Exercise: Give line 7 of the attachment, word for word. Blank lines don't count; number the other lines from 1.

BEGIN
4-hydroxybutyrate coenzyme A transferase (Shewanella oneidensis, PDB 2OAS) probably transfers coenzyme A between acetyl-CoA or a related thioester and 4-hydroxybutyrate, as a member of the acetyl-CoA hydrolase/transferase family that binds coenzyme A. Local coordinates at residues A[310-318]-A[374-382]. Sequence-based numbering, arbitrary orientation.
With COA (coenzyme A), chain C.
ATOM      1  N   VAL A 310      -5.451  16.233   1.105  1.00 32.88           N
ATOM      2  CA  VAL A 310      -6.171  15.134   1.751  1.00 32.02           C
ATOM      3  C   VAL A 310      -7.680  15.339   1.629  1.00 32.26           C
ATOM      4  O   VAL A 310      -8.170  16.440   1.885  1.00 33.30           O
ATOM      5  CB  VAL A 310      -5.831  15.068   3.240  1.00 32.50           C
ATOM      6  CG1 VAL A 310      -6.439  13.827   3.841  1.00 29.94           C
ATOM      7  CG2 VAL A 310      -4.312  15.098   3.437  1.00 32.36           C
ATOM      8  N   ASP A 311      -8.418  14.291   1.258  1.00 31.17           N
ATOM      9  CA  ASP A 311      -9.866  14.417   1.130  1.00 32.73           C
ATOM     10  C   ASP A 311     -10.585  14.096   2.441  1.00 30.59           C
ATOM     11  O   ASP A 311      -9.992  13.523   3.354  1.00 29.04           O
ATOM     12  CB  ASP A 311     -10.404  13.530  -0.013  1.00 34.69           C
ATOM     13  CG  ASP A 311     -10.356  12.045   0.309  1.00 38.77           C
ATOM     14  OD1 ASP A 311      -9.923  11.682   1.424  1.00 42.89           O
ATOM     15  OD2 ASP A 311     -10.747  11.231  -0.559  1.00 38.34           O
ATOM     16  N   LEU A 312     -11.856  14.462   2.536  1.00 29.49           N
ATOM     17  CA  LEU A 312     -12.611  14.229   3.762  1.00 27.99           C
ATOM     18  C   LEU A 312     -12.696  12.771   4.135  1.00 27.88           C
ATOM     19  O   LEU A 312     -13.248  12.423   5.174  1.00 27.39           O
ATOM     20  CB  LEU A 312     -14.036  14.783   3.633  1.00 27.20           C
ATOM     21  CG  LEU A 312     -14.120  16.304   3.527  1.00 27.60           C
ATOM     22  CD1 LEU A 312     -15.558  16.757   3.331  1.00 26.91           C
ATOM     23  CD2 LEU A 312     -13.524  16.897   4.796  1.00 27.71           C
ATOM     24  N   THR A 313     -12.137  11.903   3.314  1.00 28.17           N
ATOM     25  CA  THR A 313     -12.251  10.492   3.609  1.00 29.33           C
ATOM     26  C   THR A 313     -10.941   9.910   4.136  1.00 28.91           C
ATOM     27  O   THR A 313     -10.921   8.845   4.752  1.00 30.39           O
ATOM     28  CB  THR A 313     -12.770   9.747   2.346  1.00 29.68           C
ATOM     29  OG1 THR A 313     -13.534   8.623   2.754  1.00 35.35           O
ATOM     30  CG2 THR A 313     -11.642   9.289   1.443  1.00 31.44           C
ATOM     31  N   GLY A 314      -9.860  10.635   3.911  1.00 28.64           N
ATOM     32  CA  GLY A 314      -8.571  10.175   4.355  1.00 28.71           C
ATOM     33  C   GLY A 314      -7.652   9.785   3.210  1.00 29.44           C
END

ATOM      5  CB  VAL A 310      -5.831  15.068   3.240  1.00 32.50           C